Apple Inc. has been always loved by people in Japan. Even during its toughest years, in the 1990s, after cofounder Steve Jobs had been expelled and the company was almost dead, its Macintosh computer held a much greater market share in Japan than in other countries. At that time, Apple made up over 10 percent of all personal computers sold here, when the world share was around 5 percent.
Then, after Jobs made his comeback, Apple’s iPod mobile music player knocked the Sony Walkman off the top spot in Japan. This was followed by the success of the iPhone, which became a bestseller even though over 80 percent of people already had Internet access on their Japanese cellphones. That success was even more remarkable, considering that it was only available with the third-ranked phone company SoftBank — in other major markets, Apple had shaken hands with the No. 1 or at worst, the No. 2 carriers. Now, with Japan’s No. 2 carrier, KDDI-au, also offering the iPhone, it is a major threat to Docomo’s strategy and position as No. 1. The latest shipment share for the iPhone is reported to be 16 percent, which is higher than Macintosh’s success in the ’90s, and makes Apple the No.1 handset maker in Japan now.
Jobs was often reported to have an affection for Japanese culture — for example his love for Zen, sushi and his trademark Issey Miyake black turtleneck sweater — so maybe that has something to do with why the Japanese liked him so much. Or maybe it was because Jobs sometimes showed respect for Japanese electronics vendors, especially Sony in its golden age. Whatever the reason, there have been always loyal Apple fans here.
It is no wonder then, that Apple and the story of Steve Jobs are thought of as good themes for manga. While Jobs is celebrated by Hollywood in the shape of a movie starring Ashton Kutcher, in Japan several manga have taken up his tale.
In 1984 — the year that Apple introduced its Macintosh computer with a now famous Ridley Scott-directed TV commercial — manga artist Mitsuru Sugaya wrote a manga titled “Apple II Story” in the kids magazine Korokoro Comic.
Sugaya is best known for his kids manga and anime, “Game Center Arashi,” which began in 1978 and was about a video-game loving boy named Arashi, who fought it out with rivals on popular arcade games of the time such as “Space Invaders.” Sugaya also created many other manga about technology, computers, amateur radio, radio-controlled cars, pre-Internet online service and so on. And it’s said his manga affected a lot of kids who grew up to be engineers. His homage to Apple fit right into his interest in technology and in 2008, he republished the whole of “Apple II Story” digitally on his blog.
“Steves,” by the popular manga team Ume (planner Takahiro Ozawa and a cartoonist Asako Seo), is a series of e-manga that follows both of Apple’s young founders, Steve Jobs and Steve Wozniak. The story is written by Keiichi Matsunaga.
Ume is mainly known for its award-winning series “Dai Tokyo Toybox,” but it also has a reputation for blazing a new trail on the Internet with its 2010 manga “Aozora Finder Rock,” which was the first Japanese e-manga released on the Amazon Kindle in the U.S.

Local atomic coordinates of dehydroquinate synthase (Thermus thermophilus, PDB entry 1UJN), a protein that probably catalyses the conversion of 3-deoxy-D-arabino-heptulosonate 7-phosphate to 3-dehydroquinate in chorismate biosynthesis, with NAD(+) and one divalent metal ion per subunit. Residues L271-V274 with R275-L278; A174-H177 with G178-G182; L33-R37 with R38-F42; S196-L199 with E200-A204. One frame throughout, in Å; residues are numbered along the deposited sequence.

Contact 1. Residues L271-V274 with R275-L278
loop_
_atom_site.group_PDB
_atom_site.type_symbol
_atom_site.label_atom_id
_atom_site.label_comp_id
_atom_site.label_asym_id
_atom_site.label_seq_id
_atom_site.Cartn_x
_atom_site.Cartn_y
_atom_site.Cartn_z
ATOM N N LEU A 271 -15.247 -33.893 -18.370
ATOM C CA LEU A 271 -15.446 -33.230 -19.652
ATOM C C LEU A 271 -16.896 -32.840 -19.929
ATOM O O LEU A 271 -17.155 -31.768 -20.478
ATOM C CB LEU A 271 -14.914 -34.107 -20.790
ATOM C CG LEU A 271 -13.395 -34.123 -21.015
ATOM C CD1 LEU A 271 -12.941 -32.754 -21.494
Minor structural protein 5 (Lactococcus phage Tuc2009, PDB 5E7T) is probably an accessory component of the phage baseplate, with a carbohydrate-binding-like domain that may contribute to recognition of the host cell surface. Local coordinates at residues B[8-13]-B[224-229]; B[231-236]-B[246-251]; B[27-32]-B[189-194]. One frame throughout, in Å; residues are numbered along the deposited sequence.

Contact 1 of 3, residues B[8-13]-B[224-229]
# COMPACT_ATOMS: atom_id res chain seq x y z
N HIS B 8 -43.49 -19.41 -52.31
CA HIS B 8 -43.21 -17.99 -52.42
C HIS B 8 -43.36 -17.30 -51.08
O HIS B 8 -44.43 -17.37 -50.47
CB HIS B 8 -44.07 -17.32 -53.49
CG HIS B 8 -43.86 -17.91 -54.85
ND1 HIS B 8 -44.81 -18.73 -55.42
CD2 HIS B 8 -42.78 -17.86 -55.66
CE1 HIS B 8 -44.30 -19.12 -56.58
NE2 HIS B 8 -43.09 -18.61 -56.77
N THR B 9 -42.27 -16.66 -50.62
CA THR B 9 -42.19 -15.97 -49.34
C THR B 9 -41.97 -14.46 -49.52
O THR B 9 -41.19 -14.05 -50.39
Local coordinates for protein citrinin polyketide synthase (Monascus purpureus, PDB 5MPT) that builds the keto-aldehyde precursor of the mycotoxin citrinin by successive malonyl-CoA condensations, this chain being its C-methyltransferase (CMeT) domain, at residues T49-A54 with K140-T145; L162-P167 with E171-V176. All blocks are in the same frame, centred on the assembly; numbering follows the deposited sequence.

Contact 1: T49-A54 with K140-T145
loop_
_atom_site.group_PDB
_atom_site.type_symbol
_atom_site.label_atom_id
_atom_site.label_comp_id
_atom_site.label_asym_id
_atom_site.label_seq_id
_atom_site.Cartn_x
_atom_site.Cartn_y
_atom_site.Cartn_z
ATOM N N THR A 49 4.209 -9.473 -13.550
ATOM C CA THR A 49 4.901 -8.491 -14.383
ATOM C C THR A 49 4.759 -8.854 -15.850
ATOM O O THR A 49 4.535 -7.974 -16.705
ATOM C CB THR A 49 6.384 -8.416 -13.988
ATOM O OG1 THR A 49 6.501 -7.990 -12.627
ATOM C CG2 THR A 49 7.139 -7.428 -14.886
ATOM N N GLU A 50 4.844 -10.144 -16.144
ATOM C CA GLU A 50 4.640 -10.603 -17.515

“Steves” is the team’s second digital-only manga, the first episode of which was published in 2011 for free. It even had an English version available on Barnes & Noble’s Nook e-book reader. Last November, Ume decided to raise production costs for the second episode on the Japanese crowdfunding website Campfire — which is similar to Kickstarter or IndiGoGo — and successfully collected half a million yen within two hours, the fastest record on the service.
Generally, Japanese manga authors live under the control of publishers. And Ume also have several successful series running in traditional magazines. But the team has an interest in finding new ways to deliver its manga directly to readers using the latest technology, and the story of the two Steves who built Apple is an obvious match. According to the Campfire page for the project, the manga will be released in four sections of at least 10 pages each over the next few months, (for more details in Japanese, visit camp-fire.jp/projects/view/484)
Another manga that looks at the founding of Apple is manga artist Mari Yamazaki’s new series “Steve Jobs,” which will begin on March 25 in the monthly manga magazine Kiss, which targets adult women. Yamazaki is best known for her popular series “Thermae Romae” — a strange tale of two bath-loving races, the ancient Romans and modern Japanese. It became the second highest grossing movie last year. Her new manga will be the official comic adaptation of the authorized biography of Jobs, written by Walter Isaacson.
Yamazaki is hardly a typical manga artist, having lived in Europe for about 20 years and currently living in Chicago with her Italian husband. Adapting Jobs’ biography for female manga readers may not be the obvious choice, but if she can get women interested in the life and times of Apple’s cofounder the way she was able to evoke interest in Roman bathing customs, then Surely it will be another hit for her.
Interestingly, these manga authors who have taken a shine to Steve Jobs have a certain thing in common: Each of them has done something that other manga artists have not. Whether that involves releasing manga in new forms or choosing subjects that no one else has touched. That attitude overlaps with that of Jobs himself. They may be attracted to him because they themselves are pioneers in their field.
Akky Akimoto writes for Asiajin.com, an English/Spanish blog on the Japanese Web scene. Follow him on Twitter @akky.
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